Benghazi is a major oil port but many foreigners working there were evacuated after the recent attack on the US Ambassador. Even before that, the city had seen several attacks on Western missions and organisations. That is not conducive to people investing.
The main concern about short-term volatility comes in the form of the on-going security concerns which have greatly affected investor confidence in Libya, but the new government has prioritised immediate security concerns and arms control, which is encouraging for the long-term. Establishing security in the country is proving elusive with the proliferation of weapons and the presence of rival militias. The security forces under the state’s direct control are very limited.
International investors need reliable access to and from the country so recent events have not been a great advertisement for Libyan aviation. A power cut shut down Tripoli International Airport for more than 12 hours in early September, an unannounced strike by air traffic controllers a week later caused long delays to flights, forcing cancellations and diversions. The two state-owned carriers, Libyan Airlines and Afriqiyah Airways (which I have used many times in the past and found excellent), are banned from flying their own aircraft to EU destinations until late November, meaning that many pre-war routes to and from Libya are still not operational. Afriqiyah has resumed a three times-weekly Tripoli-London Gatwick service using leased planes and crew, although it is still impossible to book flights online.
On the positive side Libya had been making progress in trying to attract foreign investment and stimulate its private sector: officials have been working to update a 2005 banking law which first allowed foreign banks into the country and have plans to introduce Islamic banking. The Libyan Stock Market has wanted to attract more foreign investors to trade shares since it reopened in March after closing during the war; but says rules on bringing funds into the country need to be relaxed.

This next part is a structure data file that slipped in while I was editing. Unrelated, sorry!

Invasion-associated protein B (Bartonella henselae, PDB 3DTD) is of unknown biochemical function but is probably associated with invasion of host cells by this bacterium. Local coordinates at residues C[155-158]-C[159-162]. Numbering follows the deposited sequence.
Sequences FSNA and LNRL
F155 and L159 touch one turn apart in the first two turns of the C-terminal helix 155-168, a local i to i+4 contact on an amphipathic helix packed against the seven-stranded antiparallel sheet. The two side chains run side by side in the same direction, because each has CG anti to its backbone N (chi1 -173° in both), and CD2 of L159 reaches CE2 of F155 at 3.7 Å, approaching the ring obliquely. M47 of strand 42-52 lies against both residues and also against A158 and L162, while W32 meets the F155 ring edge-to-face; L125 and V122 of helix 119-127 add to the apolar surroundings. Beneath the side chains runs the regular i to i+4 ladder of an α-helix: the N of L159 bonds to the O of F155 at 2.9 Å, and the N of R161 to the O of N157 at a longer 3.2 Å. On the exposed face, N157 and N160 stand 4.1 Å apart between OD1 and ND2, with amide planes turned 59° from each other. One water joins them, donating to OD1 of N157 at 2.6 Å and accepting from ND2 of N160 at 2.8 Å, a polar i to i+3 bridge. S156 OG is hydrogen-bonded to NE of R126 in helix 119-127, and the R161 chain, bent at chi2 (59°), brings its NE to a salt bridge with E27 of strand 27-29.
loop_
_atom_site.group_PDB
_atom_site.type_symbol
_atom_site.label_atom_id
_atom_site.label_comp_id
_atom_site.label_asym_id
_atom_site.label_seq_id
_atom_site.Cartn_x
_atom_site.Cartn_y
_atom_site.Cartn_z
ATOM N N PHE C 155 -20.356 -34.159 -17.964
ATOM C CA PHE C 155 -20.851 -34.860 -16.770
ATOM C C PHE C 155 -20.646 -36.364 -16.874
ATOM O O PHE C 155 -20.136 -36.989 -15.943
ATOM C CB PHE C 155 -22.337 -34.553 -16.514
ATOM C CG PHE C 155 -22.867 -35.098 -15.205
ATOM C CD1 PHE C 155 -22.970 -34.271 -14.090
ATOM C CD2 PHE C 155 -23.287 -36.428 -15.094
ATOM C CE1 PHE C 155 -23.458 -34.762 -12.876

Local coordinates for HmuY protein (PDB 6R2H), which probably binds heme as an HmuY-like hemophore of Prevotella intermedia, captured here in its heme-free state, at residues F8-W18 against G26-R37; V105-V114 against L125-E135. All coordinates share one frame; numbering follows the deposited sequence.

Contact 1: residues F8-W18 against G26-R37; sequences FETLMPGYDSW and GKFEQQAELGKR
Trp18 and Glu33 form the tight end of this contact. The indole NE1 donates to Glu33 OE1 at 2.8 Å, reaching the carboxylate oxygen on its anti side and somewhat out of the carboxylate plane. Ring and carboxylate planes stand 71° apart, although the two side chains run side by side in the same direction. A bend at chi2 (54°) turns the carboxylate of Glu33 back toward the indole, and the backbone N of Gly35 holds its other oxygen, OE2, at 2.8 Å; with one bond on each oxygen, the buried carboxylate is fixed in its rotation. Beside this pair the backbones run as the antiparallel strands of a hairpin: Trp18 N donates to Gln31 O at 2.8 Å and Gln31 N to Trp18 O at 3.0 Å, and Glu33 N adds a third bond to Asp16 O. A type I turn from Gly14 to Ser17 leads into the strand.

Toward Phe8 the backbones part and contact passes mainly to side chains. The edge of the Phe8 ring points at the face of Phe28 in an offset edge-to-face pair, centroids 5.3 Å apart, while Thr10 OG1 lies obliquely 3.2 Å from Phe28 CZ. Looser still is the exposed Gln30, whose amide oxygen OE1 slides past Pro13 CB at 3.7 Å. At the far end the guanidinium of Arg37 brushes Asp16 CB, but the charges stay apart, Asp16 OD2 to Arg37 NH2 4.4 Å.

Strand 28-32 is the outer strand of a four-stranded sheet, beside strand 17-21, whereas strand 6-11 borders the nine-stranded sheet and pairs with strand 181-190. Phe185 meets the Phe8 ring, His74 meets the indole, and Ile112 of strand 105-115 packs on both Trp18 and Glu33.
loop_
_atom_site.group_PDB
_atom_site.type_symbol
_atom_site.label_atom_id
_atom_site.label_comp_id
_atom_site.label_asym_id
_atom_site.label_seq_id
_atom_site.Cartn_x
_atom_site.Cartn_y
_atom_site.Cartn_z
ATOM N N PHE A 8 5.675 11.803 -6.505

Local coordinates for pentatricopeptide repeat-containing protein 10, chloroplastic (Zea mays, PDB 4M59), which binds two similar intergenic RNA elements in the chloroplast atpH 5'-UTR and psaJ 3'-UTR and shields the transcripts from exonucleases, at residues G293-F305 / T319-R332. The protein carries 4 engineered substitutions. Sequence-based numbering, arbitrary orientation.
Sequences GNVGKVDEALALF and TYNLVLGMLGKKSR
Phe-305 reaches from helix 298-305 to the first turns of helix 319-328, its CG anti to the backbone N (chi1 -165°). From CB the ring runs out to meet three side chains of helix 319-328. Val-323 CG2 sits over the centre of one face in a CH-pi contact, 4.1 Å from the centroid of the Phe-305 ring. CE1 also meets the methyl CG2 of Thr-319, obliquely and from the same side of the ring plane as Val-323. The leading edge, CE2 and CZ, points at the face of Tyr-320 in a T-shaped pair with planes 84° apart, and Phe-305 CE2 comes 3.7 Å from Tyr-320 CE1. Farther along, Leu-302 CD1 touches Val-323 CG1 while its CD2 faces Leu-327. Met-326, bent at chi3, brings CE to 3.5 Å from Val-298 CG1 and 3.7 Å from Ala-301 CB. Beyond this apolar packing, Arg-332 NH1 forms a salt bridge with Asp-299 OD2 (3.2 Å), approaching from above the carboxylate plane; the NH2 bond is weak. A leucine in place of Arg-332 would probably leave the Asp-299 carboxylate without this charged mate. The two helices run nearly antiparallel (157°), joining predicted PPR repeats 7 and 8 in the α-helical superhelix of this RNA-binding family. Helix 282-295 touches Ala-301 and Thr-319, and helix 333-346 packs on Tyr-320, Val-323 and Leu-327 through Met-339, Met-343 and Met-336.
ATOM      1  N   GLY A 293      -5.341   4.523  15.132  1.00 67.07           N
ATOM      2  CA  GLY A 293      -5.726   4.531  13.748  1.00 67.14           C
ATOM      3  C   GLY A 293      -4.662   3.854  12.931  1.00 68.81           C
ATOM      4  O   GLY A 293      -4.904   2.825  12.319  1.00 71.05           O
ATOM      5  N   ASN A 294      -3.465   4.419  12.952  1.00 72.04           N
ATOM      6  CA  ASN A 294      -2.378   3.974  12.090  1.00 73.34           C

These are real and important issues. For real investment confidence there must be a prolonged period of stability and sustainable evidence that these problems have been addressed and will remain in the past.
International oil companies were the first to return to the country after the uprising, helping oil production return to almost pre-war levels of 1.6 million barrels per day. But recovery has been prone to setbacks: in July around half of Libya’s oil-exporting capacity was temporarily shut down after protests by groups demanding more autonomy for eastern Libya. Libya is aiming on raising that to 1.8 bpd in the coming year and is targeting 2 million bpd by 2015. When completed, export capacity is expected to rise by 100,000 bpd.
The International Monetary Fund forecast in July that Libya’s gross domestic product would double this year after shrinking 60 percent last year, helped by rebuilding and the release of pent-up private demand.
The country is home to an educated population and a considerable oil and petrochemicals industry.
The general conclusion reached is that while Libya has a clear potential to emerge as a peaceful, democratic and prosperous member of the international community much work remains to be done in stabilising the current security situation. The most pressing priority for Libya’s new government is to stabilise the security situation by disarming the militias and providing them with the opportunity to either join the emerging Libyan armed forces, or to be assisted in their search for productive work.